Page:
WITH double the national average of people claiming benefits and worse health problems than the rest of Bolton, is Farnworth grappling with a range of poverty-related issues?
Or is it — as one community group boss claims — a victim of “bad press”.
The poverty report published by the Greater Manchester Poverty Comm-ission used information gathered from a range of organisations including Bolton Council, social landlord Bolton at Home and Bolton Citizens Advice Bureau.
It claimed more young people in Farnworth were living in poverty than anywhere else in Bolton, which has an average of 17 per cent of children in this category.
According to the Department for Work and Pensions, there are 8,300 people of working age — aged 16-64 — in Farnworth, with 2,575 of them claiming some kind of benefits — including 1,175 who claim incapacity benefit.
The figure for total benefit claimants, which stands at 31 per cent, is more than twice the national average of 15 per cent and higher than the Bolton average of 20 per cent.
According to the most recent NHS Health and Wellbeing Survey, 46 per cent of Farnworth residents questioned said they would like to move out of their neighbourhood, 34 per cent felt it was not a good place to raise children, and 25 per cent said they were not attracted to living there — compared to the Bolton average of 12 per cent.
One in five — 20 per cent — said they were having trouble coping financially, compared to 13.7 per cent across Bolton.
And 39 per cent said they could not afford to heat their homes properly, while 32 per cent did not have access to the internet, compared to 23 per cent in Bolton, and 31 per cent did not have access to a car, compared to 21 per cent in Bolton.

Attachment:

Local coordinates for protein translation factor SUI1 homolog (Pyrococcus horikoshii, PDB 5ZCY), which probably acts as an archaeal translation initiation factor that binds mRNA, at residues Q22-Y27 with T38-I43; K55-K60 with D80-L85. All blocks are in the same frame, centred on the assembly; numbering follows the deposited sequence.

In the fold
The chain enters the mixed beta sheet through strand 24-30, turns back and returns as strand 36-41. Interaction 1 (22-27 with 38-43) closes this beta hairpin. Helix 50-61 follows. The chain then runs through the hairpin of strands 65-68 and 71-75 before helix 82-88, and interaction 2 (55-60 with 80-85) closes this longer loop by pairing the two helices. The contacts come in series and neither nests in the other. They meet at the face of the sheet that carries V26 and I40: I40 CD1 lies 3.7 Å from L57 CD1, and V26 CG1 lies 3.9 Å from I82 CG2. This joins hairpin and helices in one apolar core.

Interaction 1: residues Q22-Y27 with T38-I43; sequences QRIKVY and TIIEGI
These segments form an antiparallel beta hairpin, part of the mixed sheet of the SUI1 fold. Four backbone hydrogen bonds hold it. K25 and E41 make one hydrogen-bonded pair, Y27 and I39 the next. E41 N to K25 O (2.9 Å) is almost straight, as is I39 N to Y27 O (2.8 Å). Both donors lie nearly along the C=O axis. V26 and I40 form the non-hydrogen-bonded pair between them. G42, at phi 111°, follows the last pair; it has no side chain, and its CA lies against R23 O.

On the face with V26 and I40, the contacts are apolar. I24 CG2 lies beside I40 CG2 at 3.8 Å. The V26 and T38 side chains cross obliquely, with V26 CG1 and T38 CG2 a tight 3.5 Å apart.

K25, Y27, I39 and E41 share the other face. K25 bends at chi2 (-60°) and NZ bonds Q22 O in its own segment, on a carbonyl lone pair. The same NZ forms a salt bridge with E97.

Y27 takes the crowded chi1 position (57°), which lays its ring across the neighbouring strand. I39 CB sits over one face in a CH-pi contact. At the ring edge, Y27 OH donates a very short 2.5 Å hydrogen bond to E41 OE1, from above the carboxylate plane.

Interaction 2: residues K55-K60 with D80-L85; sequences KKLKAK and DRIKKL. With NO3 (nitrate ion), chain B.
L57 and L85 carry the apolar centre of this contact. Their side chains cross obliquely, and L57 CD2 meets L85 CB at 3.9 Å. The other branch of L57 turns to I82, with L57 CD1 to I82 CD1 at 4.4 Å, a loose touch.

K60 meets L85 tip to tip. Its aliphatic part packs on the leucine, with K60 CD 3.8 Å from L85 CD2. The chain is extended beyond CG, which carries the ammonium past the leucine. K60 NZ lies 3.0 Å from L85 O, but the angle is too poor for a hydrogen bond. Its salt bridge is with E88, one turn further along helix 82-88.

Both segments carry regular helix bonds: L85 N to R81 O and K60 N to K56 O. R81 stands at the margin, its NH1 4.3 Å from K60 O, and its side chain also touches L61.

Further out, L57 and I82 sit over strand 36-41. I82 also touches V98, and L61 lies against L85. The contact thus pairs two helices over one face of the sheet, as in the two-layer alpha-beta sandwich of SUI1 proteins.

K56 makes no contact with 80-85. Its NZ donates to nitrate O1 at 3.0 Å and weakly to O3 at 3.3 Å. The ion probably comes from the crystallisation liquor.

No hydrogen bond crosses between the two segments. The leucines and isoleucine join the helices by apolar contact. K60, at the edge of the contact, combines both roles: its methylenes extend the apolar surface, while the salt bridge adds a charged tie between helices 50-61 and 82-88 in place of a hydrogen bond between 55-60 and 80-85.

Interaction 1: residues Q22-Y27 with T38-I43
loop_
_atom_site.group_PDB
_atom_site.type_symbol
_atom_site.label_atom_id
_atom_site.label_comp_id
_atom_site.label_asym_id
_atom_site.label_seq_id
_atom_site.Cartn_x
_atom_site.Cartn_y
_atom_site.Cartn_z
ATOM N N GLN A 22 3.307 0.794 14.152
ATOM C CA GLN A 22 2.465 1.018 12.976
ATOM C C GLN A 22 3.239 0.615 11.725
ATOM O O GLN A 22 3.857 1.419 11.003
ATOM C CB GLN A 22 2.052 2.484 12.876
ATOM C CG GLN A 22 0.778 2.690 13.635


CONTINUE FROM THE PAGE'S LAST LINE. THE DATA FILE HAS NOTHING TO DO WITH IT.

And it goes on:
A quarter of people in Farnworth — 25 per cent — were clinically obese compared to 19 per cent across Bolton and 33 per cent had possible mental health problems, compared to 27 per cent in Bolton, while 35 per cent had high blood pressure and one in 10 had chronic bronchitis.
The area scored slightly better than the Bolton average for binge drinking, with 29 per cent saying they binge drank at least once a week compared to 30 per cent across Bolton.
But what about improving life for Farnworth’s young people.
One leading headteacher said more investment was needed to stop talented people leaving the area.
Robert Flood, headteacher at Harper Green School in Farnworth, said: “From our point of view one of the things we do in conjunction with parents is build up the expectations among young people.
“The government has got to look at the figures in the report because we’re in danger of creating a two- nation Britain.
“It seems there’s a lot of investment going into the south compared to the industrial north and we need to see a commitment to all the people of this country to give them the opportunity to develop.
“When you look at the issues with the Royal Bolton Hospital — which would be one of the main employers for people around here — and council funding cuts, it’s mostly bad news at the moment in terms of opportunities for young people.
“We need to see a strategy and investment in Farnworth to make sure we develop the community and to make sure we keep our talented young people.”
Volunteer Margaret Kay set up Farnworth Parents’ Group seven years ago and four years ago extended it to include an after-school club.